Friday, June 3, 2011

The Forgotten Blog

This past year has been rather busy with midwifery studies and life. I was planning to spend time and "write" what I have been learning along my journey, however due to lack of time, I will just post what I find as I find it.

Tuesday, June 15, 2010


A friend shared this video with me and I thought I should pass it along. Though I am not fluent in Spanish, by any means, this is a beautiful video. I would like to make one comment, one which has also been mentioned by the authors of this video: "Colecho, dormir en compañía de un ser amado ... no duerman con su bebé si fuman, toman alcohol, tranquilizantes o son hiper-obesos." In other words, if you smoke, drink, or use any types drugs (including over the counter or prescribed medications, recreational drugs, or anything that alters your mental state or makes you sleepy), or if you are overweight it is advised that you DO NOT co-sleep with your baby or child. When co-sleeping the risk of suffocation for your baby or child is greatly increased. However, it is also felt that co-sleeping is a great way to bond with your child. So the key here: be responsible. If you do co-sleep, BE SAFE. I will look into resources for affordable "baby-beds," wedges, bed guards, and other co-sleeping products and websites that reduce the the risk risk of accidental suffocation. However is should be noted, that most pediatricians advise against co-sleeping. Well, I hope I have not squashed the beauty of this film to badly...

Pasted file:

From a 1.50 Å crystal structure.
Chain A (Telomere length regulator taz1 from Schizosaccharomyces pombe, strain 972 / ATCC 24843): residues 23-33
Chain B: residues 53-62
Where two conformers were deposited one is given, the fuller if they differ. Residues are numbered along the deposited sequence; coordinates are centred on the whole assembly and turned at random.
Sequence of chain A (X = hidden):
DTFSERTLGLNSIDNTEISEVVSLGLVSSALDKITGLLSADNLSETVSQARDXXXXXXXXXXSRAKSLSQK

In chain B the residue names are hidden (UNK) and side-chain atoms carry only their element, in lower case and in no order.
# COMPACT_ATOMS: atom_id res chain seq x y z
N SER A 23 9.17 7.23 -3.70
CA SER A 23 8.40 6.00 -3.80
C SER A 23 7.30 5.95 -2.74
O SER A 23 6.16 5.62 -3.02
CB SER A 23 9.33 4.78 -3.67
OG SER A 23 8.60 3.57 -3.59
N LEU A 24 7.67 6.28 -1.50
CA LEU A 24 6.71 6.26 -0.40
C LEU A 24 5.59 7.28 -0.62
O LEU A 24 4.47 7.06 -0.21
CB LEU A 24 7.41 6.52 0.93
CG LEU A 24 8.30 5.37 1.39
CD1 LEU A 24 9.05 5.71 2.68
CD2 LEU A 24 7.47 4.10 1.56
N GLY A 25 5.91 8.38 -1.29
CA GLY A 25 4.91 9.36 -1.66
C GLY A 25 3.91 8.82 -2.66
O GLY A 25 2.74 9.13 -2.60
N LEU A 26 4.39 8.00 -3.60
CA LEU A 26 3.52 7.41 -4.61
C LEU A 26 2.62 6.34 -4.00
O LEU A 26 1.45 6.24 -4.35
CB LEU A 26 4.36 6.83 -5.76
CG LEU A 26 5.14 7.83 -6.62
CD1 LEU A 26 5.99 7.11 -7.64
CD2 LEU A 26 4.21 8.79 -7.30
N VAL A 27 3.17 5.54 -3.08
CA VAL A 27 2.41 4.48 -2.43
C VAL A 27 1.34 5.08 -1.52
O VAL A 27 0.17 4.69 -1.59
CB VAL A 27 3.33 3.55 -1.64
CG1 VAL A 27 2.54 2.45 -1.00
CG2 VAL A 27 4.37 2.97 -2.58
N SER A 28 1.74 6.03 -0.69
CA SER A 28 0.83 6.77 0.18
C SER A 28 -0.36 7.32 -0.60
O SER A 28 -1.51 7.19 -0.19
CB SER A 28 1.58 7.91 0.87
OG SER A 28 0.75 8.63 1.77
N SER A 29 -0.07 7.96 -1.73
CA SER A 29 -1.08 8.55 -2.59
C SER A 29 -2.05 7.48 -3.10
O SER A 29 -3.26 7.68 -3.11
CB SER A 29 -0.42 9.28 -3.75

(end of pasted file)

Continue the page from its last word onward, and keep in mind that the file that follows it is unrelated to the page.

Saturday, June 12, 2010

The American Dream

The following link will take you to the Posada Project website. There you can click on the movie trailer, to get a sneak peak of the this powerful documentary. Posada tells the tale of three immigrant youth as they travel to the U.S. The youth are arrested by immigration and battle to stay in America.

Migrant Films : Posadas Project

Each year tens of thousands of youth attempt to cross the U.S.-Mexico boarder and each year tens of thousands are detained and deported. Many youth are subjected to various forms of abuse along their passafe. One woman reported that the girls she traveled with were given injections of birth control.

Overall, it is estimated atleast 5 in 10 women are raped. And what makes this even worse, there is nothing they can do. They risk their life for "a better life" and "to live the American dream." Yet once in America they live in fear of being deported. If they get raped, who are they going to tell? Often these women and girls get raped numerous times along their journey.

What happens if these women and girls get pregnant? As undocumented immigrants they don't have health insurance. Any contact with a health care worker is considered a great risk. Many of these women go without prenatal care and arrive only at the hospital to give birth. This is a huge concern. By not receiving prenatal care, these women are now at a high risk for complications -- complications which could be fatal.